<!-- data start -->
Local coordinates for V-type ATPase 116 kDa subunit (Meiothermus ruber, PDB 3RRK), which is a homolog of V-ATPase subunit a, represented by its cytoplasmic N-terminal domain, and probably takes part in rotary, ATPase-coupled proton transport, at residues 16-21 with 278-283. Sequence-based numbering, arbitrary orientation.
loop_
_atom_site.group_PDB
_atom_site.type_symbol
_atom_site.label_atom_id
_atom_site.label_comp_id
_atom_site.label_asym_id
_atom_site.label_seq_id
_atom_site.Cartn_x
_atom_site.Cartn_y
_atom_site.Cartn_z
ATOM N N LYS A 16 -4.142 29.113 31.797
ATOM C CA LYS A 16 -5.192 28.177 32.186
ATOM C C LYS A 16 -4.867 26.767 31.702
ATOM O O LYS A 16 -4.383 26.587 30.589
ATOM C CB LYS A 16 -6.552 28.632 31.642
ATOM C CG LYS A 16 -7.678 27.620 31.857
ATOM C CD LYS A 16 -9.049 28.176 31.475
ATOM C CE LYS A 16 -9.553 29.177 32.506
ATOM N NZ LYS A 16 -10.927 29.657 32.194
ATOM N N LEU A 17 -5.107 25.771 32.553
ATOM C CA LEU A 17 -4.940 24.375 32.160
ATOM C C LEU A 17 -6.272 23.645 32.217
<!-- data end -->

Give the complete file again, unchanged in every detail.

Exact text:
Local coordinates for V-type ATPase 116 kDa subunit (Meiothermus ruber, PDB 3RRK), which is a homolog of V-ATPase subunit a, represented by its cytoplasmic N-terminal domain, and probably takes part in rotary, ATPase-coupled proton transport, at residues 16-21 with 278-283. Sequence-based numbering, arbitrary orientation.
loop_
_atom_site.group_PDB
_atom_site.type_symbol
_atom_site.label_atom_id
_atom_site.label_comp_id
_atom_site.label_asym_id
_atom_site.label_seq_id
_atom_site.Cartn_x
_atom_site.Cartn_y
_atom_site.Cartn_z
ATOM N N LYS A 16 -4.142 29.113 31.797
ATOM C CA LYS A 16 -5.192 28.177 32.186
ATOM C C LYS A 16 -4.867 26.767 31.702
ATOM O O LYS A 16 -4.383 26.587 30.589
ATOM C CB LYS A 16 -6.552 28.632 31.642
ATOM C CG LYS A 16 -7.678 27.620 31.857
ATOM C CD LYS A 16 -9.049 28.176 31.475
ATOM C CE LYS A 16 -9.553 29.177 32.506
ATOM N NZ LYS A 16 -10.927 29.657 32.194
ATOM N N LEU A 17 -5.107 25.771 32.553
ATOM C CA LEU A 17 -4.940 24.375 32.160
ATOM C C LEU A 17 -6.272 23.645 32.217